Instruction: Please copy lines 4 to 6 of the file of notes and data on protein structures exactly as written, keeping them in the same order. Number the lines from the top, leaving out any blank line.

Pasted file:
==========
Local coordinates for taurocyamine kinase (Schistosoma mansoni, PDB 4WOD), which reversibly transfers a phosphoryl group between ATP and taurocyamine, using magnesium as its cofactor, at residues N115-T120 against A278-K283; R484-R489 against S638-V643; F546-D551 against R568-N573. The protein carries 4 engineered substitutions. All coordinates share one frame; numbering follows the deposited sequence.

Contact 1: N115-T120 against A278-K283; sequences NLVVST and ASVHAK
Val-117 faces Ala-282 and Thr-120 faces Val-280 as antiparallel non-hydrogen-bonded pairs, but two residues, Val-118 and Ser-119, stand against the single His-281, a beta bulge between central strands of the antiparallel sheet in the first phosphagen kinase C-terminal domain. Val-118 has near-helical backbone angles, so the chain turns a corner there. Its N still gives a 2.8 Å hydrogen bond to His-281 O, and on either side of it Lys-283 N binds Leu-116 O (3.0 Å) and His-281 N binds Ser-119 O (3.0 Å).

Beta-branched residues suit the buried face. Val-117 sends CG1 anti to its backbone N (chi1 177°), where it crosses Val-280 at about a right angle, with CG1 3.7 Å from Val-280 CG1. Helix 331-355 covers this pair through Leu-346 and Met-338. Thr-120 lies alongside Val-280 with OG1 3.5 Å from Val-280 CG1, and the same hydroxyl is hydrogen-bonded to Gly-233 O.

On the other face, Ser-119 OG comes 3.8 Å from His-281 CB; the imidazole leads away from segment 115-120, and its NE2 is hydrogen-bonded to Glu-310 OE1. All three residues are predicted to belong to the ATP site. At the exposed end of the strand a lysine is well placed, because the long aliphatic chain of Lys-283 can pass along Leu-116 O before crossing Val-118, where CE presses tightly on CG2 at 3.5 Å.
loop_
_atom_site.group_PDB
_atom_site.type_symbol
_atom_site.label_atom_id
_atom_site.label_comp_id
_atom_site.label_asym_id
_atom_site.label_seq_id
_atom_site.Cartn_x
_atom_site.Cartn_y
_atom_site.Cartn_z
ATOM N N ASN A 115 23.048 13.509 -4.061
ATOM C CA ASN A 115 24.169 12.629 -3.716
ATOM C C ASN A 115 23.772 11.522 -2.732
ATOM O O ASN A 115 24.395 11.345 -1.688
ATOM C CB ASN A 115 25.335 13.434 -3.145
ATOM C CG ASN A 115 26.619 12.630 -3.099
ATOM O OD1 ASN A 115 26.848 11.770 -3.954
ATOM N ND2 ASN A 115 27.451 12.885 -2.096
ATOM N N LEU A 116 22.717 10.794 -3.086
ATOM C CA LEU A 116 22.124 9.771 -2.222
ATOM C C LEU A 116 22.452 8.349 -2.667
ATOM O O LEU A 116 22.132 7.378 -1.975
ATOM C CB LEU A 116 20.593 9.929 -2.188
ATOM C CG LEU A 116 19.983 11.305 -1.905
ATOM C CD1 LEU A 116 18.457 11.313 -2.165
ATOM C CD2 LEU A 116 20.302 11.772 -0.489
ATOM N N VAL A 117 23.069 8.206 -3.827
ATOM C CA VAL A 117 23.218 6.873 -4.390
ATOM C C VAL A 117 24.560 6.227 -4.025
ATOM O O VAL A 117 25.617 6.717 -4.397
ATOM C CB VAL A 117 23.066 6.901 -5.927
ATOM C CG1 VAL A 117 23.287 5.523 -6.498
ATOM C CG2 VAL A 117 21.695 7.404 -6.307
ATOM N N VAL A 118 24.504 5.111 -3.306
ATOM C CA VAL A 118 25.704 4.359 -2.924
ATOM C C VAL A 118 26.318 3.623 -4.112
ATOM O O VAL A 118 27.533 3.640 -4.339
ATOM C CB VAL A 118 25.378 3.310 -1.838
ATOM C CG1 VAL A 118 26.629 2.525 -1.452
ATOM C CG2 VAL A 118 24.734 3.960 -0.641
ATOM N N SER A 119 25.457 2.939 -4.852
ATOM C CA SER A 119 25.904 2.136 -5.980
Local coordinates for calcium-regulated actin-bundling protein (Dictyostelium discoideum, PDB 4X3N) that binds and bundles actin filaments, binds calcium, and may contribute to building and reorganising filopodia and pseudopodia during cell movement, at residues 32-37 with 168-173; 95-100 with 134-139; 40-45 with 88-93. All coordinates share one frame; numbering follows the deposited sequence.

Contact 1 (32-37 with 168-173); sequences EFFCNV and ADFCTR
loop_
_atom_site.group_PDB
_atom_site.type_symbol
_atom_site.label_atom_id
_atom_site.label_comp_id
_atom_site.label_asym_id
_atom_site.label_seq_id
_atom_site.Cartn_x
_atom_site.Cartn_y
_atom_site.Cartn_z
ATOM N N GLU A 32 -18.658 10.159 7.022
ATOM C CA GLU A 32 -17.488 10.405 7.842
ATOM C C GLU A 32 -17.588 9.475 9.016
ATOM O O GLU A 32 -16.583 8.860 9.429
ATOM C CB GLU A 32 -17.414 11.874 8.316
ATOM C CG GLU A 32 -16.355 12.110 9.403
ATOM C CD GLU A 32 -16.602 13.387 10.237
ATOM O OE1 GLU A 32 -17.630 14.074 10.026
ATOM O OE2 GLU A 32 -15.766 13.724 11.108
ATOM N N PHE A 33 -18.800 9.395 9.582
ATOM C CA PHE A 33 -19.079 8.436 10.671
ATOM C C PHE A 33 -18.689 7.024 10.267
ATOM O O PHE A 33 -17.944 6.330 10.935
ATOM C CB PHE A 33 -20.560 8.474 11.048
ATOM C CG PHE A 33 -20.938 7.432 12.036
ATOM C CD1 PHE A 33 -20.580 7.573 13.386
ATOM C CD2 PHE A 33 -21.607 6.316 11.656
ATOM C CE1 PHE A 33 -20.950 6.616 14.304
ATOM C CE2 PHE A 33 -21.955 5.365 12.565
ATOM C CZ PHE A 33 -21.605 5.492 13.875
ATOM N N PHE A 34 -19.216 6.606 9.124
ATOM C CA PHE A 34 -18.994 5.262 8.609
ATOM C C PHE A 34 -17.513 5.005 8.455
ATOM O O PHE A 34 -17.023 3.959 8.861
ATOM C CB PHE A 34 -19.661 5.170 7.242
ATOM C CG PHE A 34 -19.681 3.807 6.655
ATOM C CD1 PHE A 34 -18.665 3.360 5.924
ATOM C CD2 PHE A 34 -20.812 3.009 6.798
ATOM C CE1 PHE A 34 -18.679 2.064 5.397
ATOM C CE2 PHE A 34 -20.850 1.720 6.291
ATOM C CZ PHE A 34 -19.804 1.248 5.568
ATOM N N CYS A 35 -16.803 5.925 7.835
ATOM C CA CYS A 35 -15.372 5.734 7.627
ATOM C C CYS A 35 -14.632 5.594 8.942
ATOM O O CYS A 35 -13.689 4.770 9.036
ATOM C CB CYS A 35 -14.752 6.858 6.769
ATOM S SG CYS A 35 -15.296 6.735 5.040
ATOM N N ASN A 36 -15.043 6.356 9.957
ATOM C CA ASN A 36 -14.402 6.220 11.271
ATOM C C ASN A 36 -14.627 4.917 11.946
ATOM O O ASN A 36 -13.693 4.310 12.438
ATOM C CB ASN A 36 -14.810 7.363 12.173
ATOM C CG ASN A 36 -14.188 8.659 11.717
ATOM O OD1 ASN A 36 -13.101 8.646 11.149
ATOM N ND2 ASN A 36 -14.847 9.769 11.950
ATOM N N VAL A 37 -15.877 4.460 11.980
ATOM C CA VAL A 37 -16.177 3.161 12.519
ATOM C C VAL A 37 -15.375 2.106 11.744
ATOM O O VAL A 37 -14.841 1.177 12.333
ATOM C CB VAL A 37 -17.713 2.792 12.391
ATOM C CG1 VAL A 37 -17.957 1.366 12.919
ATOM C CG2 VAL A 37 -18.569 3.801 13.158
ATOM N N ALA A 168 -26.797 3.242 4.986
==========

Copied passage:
Beta-branched residues suit the buried face. Val-117 sends CG1 anti to its backbone N (chi1 177°), where it crosses Val-280 at about a right angle, with CG1 3.7 Å from Val-280 CG1. Helix 331-355 covers this pair through Leu-346 and Met-338. Thr-120 lies alongside Val-280 with OG1 3.5 Å from Val-280 CG1, and the same hydroxyl is hydrogen-bonded to Gly-233 O.

On the other face, Ser-119 OG comes 3.8 Å from His-281 CB; the imidazole leads away from segment 115-120, and its NE2 is hydrogen-bonded to Glu-310 OE1. All three residues are predicted to belong to the ATP site. At the exposed end of the strand a lysine is well placed, because the long aliphatic chain of Lys-283 can pass along Leu-116 O before crossing Val-118, where CE presses tightly on CG2 at 3.5 Å.
loop_